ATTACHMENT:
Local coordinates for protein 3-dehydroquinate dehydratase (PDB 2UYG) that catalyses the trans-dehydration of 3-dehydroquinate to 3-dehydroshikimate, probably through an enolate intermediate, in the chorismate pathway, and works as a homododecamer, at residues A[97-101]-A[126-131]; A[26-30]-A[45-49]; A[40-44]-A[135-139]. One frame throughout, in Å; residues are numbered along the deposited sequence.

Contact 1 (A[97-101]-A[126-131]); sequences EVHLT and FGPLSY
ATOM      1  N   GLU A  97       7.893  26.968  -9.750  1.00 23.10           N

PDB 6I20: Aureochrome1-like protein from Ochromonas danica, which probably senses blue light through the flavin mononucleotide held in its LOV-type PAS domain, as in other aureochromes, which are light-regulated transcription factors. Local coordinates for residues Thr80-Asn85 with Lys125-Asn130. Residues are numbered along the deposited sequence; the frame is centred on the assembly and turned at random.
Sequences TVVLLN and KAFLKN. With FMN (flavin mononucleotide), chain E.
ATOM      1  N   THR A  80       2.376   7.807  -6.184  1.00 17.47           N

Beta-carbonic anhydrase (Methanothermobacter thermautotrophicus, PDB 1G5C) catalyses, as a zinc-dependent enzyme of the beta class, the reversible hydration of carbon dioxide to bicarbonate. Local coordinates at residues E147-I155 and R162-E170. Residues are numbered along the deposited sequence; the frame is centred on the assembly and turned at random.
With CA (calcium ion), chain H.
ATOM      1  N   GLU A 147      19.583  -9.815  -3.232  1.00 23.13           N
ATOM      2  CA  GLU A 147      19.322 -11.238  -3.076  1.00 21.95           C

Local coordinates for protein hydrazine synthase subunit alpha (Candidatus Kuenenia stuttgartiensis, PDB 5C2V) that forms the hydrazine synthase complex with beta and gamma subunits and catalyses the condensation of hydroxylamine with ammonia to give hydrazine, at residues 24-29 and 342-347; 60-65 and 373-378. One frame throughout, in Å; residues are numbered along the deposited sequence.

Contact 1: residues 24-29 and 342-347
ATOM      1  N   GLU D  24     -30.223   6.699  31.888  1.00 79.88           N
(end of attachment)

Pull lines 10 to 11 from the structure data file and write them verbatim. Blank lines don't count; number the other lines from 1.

ATOM      2  CA  GLU A 147      19.322 -11.238  -3.076  1.00 21.95           C

Local coordinates for protein hydrazine synthase subunit alpha (Candidatus Kuenenia stuttgartiensis, PDB 5C2V) that forms the hydrazine synthase complex with beta and gamma subunits and catalyses the condensation of hydroxylamine with ammonia to give hydrazine, at residues 24-29 and 342-347; 60-65 and 373-378. One frame throughout, in Å; residues are numbered along the deposited sequence.